At the trial, Judge Taylor decided that the operation had not beenperformed negligently but that the defendant surgeon had been negligentin that he had failed to warn the claimant of the 1-2% risk of seriousneurological injury. He further found that if she had been so warnedshe would not have consented to have the operation performed three dayslater as happened. The claimant would have taken time to reflect onmatters and would have sought further advice before she decided what todo. She did not claim that she would not have had the surgery at alater date. The risk of the injury occurring was statistically verysmall and also random, thus he held that on the balance of probabilityMiss Afshar would not have suffered the injury if the operation hadtaken place on another occasion The trial judge rejected thedefendant’s lawyers’ argument that the claimant had suffered no damageas a result of the defendant surgeon’s failure to warn because his lackof warning did not increase the risk that the injury would materialisein the future. As the claimant did not claim she would never haveagreed to the surgery at some future time she had suffered no injury asa consequence of his failure to warn her and for this reason her claimshould fail .
The Court of Appeal unanimously rejected the defendant’s appeal.Like the majority of the House of Lords, they were apparentlyinfluenced and attracted by the line of Australian judicial authorityin Chappel v Hart .
The situation before Chester was that a Claimant had to show thathad she been warned of the risks of an operation, she would not haveundergone it. It was therefore much easier for the Defendant todefend, particularly where, as in Mrs Chester’s case, (and in thepresent case) the operation was the only appropriate one to address theClaimant’s problem. However, Mrs Chester did not say that; she saidthat if she had been informed she would have considered the positioncarefully, and would not have had the surgery when she did have it. Most importantly, however, she could not say that she would notultimately have undergone the surgery.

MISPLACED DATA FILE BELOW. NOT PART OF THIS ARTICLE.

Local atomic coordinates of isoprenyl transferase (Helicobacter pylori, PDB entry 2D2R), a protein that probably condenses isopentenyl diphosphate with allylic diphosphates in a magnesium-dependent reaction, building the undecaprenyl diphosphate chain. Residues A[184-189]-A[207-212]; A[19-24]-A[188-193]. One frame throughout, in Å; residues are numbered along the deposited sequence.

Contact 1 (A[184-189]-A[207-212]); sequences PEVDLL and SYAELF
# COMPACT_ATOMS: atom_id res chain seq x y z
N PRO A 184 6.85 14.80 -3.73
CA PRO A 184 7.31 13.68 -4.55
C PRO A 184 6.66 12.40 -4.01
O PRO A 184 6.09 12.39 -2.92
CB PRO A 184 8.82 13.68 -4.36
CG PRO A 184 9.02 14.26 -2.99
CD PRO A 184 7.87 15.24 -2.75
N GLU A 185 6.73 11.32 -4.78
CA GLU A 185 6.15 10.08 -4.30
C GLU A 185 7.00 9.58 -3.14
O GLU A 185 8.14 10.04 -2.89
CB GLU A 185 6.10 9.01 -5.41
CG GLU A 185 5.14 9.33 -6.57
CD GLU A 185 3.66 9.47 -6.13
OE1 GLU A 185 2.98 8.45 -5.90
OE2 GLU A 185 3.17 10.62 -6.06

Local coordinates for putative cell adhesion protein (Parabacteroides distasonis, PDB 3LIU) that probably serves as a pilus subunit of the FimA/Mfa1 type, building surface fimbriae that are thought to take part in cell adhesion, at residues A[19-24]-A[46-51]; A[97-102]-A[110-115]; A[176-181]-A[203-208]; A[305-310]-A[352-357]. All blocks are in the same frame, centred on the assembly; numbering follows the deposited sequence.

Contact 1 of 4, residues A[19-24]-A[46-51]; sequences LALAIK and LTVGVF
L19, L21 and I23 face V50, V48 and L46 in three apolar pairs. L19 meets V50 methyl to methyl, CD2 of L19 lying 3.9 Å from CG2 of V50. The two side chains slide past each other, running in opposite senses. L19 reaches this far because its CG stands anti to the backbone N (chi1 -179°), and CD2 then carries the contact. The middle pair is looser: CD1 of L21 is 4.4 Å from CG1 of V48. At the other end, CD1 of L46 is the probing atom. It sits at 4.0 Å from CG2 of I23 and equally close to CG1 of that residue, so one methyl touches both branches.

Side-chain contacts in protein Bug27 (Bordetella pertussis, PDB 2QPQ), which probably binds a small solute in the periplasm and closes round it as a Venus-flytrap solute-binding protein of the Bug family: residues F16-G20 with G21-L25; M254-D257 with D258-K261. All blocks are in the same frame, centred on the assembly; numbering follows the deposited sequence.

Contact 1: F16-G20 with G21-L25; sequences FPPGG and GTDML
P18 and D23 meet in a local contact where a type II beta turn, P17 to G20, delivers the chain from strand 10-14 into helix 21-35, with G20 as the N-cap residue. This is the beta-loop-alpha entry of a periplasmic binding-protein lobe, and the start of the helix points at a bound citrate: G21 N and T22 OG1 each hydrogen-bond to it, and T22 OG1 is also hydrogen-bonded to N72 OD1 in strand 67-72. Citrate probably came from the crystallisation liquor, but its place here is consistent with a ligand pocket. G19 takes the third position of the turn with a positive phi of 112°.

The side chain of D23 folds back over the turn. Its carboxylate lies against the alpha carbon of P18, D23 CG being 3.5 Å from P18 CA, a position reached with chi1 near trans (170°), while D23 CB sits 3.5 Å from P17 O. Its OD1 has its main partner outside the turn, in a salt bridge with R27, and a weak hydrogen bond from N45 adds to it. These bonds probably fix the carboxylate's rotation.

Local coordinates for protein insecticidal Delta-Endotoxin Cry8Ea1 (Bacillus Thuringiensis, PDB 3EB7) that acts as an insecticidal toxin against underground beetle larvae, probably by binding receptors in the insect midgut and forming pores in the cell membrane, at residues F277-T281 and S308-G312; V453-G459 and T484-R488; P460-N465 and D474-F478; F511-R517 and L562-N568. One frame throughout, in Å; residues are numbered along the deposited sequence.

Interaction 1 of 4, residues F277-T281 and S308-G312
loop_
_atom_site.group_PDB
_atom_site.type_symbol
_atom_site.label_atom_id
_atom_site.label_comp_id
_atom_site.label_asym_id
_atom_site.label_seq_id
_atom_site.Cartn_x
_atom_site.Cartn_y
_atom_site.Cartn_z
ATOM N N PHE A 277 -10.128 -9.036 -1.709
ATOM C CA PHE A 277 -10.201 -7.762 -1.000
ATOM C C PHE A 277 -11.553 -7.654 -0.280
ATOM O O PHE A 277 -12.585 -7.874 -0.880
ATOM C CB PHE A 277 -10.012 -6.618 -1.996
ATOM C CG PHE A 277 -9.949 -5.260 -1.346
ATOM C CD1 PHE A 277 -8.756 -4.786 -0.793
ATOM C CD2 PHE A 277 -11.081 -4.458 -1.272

The majority upheld the claim on policy grounds, and found causationestablished since the injury was intimately involved with the duty towarn. They acknowledged that the decision was contrary to theestablished principals of causation, but felt the conclusion wouldotherwise be unjust. The scope and ambit of this departure from thelegal principles of causation have since been restricted somewhat bythe Court of Appeal in Paul Davidson Taylor (a firm) v White , but thecurrent implications in clinical negligence claims are that a Claimantno longer needs to show that he would not ever have undergone anoperation if he had been advised of the risks of it beforehand. Heneed only show either:
a. that she would not have had the operation ever; or,
b. that she would not have had the operation at the time, althoughhe might have had the operation subsequently (possibly aftercontemplation and further advice).
It therefore can be concluded that Karen will be likely to be ableto argue that she would not have gone the operation at this time. Whilst she will not be able to demonstrate that she would not have evergone the operation, the risk is sufficient enough, not to justify herhaving to prove this. She will simply need to show that in light ofthe risk she would have given this matter some serious considerationbefore agreeing to undergo the operation. Further the rule in Chesterv Afshar demonstrates that she will recover the damages in full.
Barr v. Matthews (1999) 52 B.M.L.R. 217
Bowater v Rowley Regis Corpn  KB 476
Chappel v Hart (1998) 195 CLR 232
Chester v Afshar  EWCA Civ 724;  QB 356
Jepson v The Chief Constable of West Mercia Police Constabulary  EWHC 3318
Paul Davidson Taylor (a firm) v White  All ER (D) 304 (Nov)
Re F (mental patient: sterilization)  2 AC 1
Re P (A Minor)  1 FLR 272
Re R (A Minor) (Wardship: Medical Treatment)  4 ALL ER 177
Re S (A Minor) (Consent to Medical Treatment)  2 FLR 1065
Re W (A Minor) (Wardship: Medical Treatment  4 ALL ER 627
Re W (a minor) (Medical Treatment)  Fam 64
Sidaway v Bethlem Royal Hospital Governors  1 ALL ER 1018 (CA); affd  AC 871,  1 ALL ER 643 (HL)